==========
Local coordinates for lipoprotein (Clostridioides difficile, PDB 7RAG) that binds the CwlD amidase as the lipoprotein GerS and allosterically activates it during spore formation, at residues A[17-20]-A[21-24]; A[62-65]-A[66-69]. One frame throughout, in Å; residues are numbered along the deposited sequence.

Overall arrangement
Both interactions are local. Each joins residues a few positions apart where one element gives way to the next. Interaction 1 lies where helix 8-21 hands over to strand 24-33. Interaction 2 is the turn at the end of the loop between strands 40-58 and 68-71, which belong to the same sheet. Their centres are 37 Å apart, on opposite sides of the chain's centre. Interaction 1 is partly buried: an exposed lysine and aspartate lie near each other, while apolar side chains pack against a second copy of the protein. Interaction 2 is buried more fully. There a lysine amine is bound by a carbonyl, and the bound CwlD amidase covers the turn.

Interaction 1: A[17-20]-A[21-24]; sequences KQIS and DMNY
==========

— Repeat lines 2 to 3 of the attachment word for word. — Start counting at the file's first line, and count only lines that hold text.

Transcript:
Overall arrangement
Both interactions are local. Each joins residues a few positions apart where one element gives way to the next. Interaction 1 lies where helix 8-21 hands over to strand 24-33. Interaction 2 is the turn at the end of the loop between strands 40-58 and 68-71, which belong to the same sheet. Their centres are 37 Å apart, on opposite sides of the chain's centre. Interaction 1 is partly buried: an exposed lysine and aspartate lie near each other, while apolar side chains pack against a second copy of the protein. Interaction 2 is buried more fully. There a lysine amine is bound by a carbonyl, and the bound CwlD amidase covers the turn.